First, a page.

A FRIEND at the Bigfork Eagle, a weekly newspaper in Montana, recently sent me a fax of a newspaper article from the Daily Inter Lake in Kalispell, Mont. The headline, in big letters, read: "Justice is Served," and the story told of the execution of murderer Duncan McKenzie Jr. on May 10.
Mr. McKenzie had been on death row for 20 years. His death by lethal injection was the first in Montana since 1943 and the 20th in the United States this year. Officials said he was cooperative; all he asked was to be able to listen to country music through headphones as he was being legally killed. Was justice served?
I may be the only person in Connecticut who cares about an execution in Montana, but I do, and for good reason. For 18 months, my life has been dominated by the status of the death penalty in Montana. That's because my life was seared by murder in that rolling state of "A River Runs Through It," so tranquil, so beautiful, but also, for me and my family, so deadly. And I had to let the authorities know if I wanted the death penalty for the murderer.
On Aug. 12, 1993, I received news that no one, certainly no mother, should ever get. My son John and his wife, Nancy, were murdered by a 9-mm gun in the hand of an intruder as they lay sleeping in their bed in their home in Bigfork, Mont.
It turned out that the killer was an 18-year-old, Shadow Clark, the son of the couple from whom my son and his wife had purchased their home a few months earlier. Shadow Clark confessed, but never gave a motive for this horrible crime.
This young man faced the death penalty, and I had to confront my soul.
Where did I stand now, when the death penalty would never again be an academic question for me? When you are in that pit, alone with your searing pain, that's when you can't play cat and mouse with honesty. I could easily say, "Put him away for life; he must be punished." But no matter how tempted I was to say "he deserves to die," could I say, "kill this killer"?
Very early in life, I was chilled by the thought of legal execution. It was the day my Uncle Tony's wife was physically restrained and taken to what they called the "insane asylum" in Poughkeepsie, N.Y., I asked my mother why Aunt Margie went crazy and she told me. Her brother and two friends had robbed a store and killed the owner. All three were put to death in the electric chair in 1928. My aunt never got over it; she ended up mad. From that day on, the notion of the death penalty appalled me.
Years later, when I was getting a master's degree and taking an ethics course, the death-penalty question came up. In brash, liberal fashion, I said I opposed the death penalty. The professor then asked me, "Suppose someone raped and murdered your daughter. What would you say then?" I was stunned. I hadn't expected this ever to be a personal matter. In honesty, I answered, "I think I'd say, kill the bastard."
In 1993 I remembered that question as I felt my heart cut out, visualizing Shadow Clark stealing up to the isolated house where my son and daughter-in-law were asleep in their bed, cutting the phone and electric wires, breaking in through a first-floor window and creeping up the stairs to their room. He shot John once in the head, killing him instantly. Nancy woke from the explosion, reached for her glasses and put them on. She must have seen what was coming, for she crouched in a fetal position, as the next bullet went through her upper back, out her chest, up through her chin and cheek, and out her eye, breaking her glasses. He "may have touched her," he said in a chilling confession after he killed her.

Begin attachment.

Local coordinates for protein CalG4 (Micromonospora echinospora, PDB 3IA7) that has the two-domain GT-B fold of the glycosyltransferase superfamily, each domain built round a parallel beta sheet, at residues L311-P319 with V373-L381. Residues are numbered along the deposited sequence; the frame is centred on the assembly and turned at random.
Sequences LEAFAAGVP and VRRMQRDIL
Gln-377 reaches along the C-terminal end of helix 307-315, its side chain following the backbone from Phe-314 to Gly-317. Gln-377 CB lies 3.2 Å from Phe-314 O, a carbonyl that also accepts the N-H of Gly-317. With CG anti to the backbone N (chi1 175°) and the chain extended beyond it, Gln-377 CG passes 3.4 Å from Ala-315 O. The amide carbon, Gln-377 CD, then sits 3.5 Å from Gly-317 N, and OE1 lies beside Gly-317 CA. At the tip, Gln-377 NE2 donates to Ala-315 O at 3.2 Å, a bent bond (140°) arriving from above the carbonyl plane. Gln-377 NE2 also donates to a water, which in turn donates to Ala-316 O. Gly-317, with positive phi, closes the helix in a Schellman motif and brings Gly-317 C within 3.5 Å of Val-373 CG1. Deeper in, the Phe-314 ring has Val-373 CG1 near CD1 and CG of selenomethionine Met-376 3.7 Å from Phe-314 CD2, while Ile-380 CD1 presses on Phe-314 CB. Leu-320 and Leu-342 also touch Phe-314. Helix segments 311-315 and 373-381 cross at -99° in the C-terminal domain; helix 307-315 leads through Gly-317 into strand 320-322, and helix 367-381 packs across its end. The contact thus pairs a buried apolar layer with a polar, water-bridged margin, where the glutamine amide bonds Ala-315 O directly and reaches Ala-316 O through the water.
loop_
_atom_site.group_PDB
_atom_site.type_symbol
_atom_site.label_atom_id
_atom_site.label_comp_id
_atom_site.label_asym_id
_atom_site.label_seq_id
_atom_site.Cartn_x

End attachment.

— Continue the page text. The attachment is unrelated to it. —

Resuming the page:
When I saw his confession, I wanted to mutilate him. How could anyone do this evil thing to another person? Did anyone who could steal the lives of two good people deserve to live? Where did I stand now on my generous, altruistic, liberal opposition to the death penalty?
Facing that question was one of the most intense moments of truth I ever had to struggle with. Now I was in a new place, facing the raw, real confrontation with my soul.
In Montana, I had to taste the death in that bedroom, with the bullet hole in the wall and the blood on the floor. I fell to my knees, praying to the Lord to exorcise the evil from that room. Strangely, in that moment, I didn't want more death.
I saw so clearly that we are wrong to put the emphasis on "penalty" when it should be on unnatural "death" and all the horror this word conveys. Unnatural death, at the hands of evil, is horrendous, hateful to the life-giving Lord. My faith taught me that. But it also taught me that even worse is murder when it is sanitized by calling it lawful.
Some politicians have tried to capitalize on the nation's frustration with crime by advocating capital punishment. Some have trivialized an issue we should agonize over -- precisely because it deals with the ultimate human question of the value of life. Some say the death penalty will reduce violent crime and punish people who kill others.